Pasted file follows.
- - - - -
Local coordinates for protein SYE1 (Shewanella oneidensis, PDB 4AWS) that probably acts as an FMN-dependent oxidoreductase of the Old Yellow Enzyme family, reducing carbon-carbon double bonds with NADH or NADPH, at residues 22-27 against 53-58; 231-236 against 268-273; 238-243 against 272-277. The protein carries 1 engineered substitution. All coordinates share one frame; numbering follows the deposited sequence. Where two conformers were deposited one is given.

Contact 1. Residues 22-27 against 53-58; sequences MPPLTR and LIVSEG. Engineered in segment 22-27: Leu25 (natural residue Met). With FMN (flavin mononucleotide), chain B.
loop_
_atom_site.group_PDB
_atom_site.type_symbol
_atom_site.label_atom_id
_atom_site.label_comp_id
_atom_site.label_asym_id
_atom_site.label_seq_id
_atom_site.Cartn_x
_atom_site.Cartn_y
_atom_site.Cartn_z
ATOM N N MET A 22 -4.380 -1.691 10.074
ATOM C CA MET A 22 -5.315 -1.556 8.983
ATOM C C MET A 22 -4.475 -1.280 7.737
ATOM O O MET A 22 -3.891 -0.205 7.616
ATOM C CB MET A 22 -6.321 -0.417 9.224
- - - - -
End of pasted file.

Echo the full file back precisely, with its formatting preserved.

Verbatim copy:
Local coordinates for protein SYE1 (Shewanella oneidensis, PDB 4AWS) that probably acts as an FMN-dependent oxidoreductase of the Old Yellow Enzyme family, reducing carbon-carbon double bonds with NADH or NADPH, at residues 22-27 against 53-58; 231-236 against 268-273; 238-243 against 272-277. The protein carries 1 engineered substitution. All coordinates share one frame; numbering follows the deposited sequence. Where two conformers were deposited one is given.

Contact 1. Residues 22-27 against 53-58; sequences MPPLTR and LIVSEG. Engineered in segment 22-27: Leu25 (natural residue Met). With FMN (flavin mononucleotide), chain B.
loop_
_atom_site.group_PDB
_atom_site.type_symbol
_atom_site.label_atom_id
_atom_site.label_comp_id
_atom_site.label_asym_id
_atom_site.label_seq_id
_atom_site.Cartn_x
_atom_site.Cartn_y
_atom_site.Cartn_z
ATOM N N MET A 22 -4.380 -1.691 10.074
ATOM C CA MET A 22 -5.315 -1.556 8.983
ATOM C C MET A 22 -4.475 -1.280 7.737
ATOM O O MET A 22 -3.891 -0.205 7.616
ATOM C CB MET A 22 -6.321 -0.417 9.224